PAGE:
• New water facilities construction, operation, and maintenance.

• Operation and maintenance of State Water Project facilities.

• Nonproject diversions of water.

• Habitat restoration, enhancement, and management.

• Monitoring activities.

• Research.

Multiple entities have voluntarily participated in the planning phase. These parties entered into a planning agreement that defined goals and objectives for the planning phase. The planning agreement also established a steering committee as the principal forum for discussing policy and strategy issues pertaining to the BDCP. The California Natural Resources Agency (Resources Agency) facilitated the steering committee and Figure 2 shows the other entities that constituted the committee. The steering committee, through a finance subcommittee, also developed the funding structure and budget for developing the BDCP.

Figure 2
WaterFix Planning Efforts and Participants

Figure 2, a graphic describing the progression of the WaterFix planning efforts and listing the participants that made up the BDCP steering committee.

Sources: 2009 BDCP Planning Agreement, Conservation and Conveyance Program Memorandum of Agreement (MOA), Amended MOA, and

Transition From the BDCP to a New Approach Called WaterFix

The next planning effort began in 2008 when the Governor directed the Resources Agency to expedite completion of the BDCP and directed DWR to proceed with the environmental analysis of four Delta conveyance alternatives. To provide the means for evaluating and planning for the possible construction and implementation of these alternative conveyance facilities and habitat restoration projects, DWR initiated the conservation and conveyance program. This program was responsible for evaluating the BDCP and many other alternatives, which eventually included WaterFix. The conservation and conveyance program was composed of a team responsible for the following activities:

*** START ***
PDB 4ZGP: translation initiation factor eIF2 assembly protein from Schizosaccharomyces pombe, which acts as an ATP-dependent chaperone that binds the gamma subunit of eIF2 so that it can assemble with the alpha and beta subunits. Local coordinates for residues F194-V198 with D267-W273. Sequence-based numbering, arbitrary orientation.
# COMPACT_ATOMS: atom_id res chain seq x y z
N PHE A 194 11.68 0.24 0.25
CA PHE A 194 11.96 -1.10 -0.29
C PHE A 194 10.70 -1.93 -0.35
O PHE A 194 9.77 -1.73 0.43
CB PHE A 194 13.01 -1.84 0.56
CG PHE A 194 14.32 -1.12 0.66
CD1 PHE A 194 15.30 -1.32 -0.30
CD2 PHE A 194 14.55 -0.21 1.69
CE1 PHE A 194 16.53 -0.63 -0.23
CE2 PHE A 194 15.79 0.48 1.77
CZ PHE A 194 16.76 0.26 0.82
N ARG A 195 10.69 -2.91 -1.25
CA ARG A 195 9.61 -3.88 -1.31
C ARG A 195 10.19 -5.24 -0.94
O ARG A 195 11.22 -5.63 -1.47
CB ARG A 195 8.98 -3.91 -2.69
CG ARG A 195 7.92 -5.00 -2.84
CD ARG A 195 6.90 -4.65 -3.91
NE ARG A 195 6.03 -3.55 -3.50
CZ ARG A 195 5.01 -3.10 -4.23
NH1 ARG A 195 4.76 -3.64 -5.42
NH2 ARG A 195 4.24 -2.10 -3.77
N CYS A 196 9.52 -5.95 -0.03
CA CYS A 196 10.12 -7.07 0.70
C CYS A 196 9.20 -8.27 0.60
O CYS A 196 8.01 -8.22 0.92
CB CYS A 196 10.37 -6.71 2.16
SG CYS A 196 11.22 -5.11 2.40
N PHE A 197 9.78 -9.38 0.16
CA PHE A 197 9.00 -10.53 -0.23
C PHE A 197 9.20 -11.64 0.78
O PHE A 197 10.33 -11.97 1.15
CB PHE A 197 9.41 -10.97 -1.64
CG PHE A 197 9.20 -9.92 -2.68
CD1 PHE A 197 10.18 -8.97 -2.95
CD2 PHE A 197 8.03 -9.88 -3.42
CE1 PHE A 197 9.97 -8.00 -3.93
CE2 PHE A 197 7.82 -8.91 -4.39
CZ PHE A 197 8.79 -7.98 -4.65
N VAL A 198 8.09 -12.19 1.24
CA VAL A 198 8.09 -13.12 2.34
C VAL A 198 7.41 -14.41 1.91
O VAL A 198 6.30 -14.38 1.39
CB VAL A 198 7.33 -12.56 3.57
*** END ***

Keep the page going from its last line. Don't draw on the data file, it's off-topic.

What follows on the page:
• Examining conveyance alternatives.

• Performing cost analyses.

• Formulating schedules.

• Selecting preferred alternatives.

• Obtaining the required environmental permitting and documentation.

• Obtaining property rights.

• Completing preliminary design.

• Completing final design and construction.

DWR initially contracted with an engineering firm to provide program management services and engineering support services for the conservation and conveyance program. Figure 3 shows a timeline of the key developments in the planning phase.

However, DWR and Reclamation revised their approach to improving reliability of water deliveries and protecting the Delta based on comments they received from the public and regulatory agencies during the environmental review process. In December 2013, DWR and Reclamation published a draft environmental impact document for the BDCP. The California Environmental Quality Act requires lead agencies to create an EIR to provide public disclosure of the environmental impacts of a proposed project. The report must identify all significant environmental effects, the mitigation measures proposed to minimize those effects, and alternatives to the project. The NEPA has similar requirements for an EIS. As the lead agencies, DWR, Reclamation, U.S. Fish & Wildlife Service, and the National Marine Fisheries Service developed the joint environmental impact report/environmental impact statement (environmental report) presenting the environmental impacts of the BDCP and alternatives to it.

Figure 3
Timeline of Key Developments in the BDCP and WaterFix Planning Process

Figure 3, a timeline of key developments in the BDCP and WaterFix planning process lasting from 2006 through 2017.

Sources: DWR planning documents, state law, Governor’s letter to the Senate in February 2008.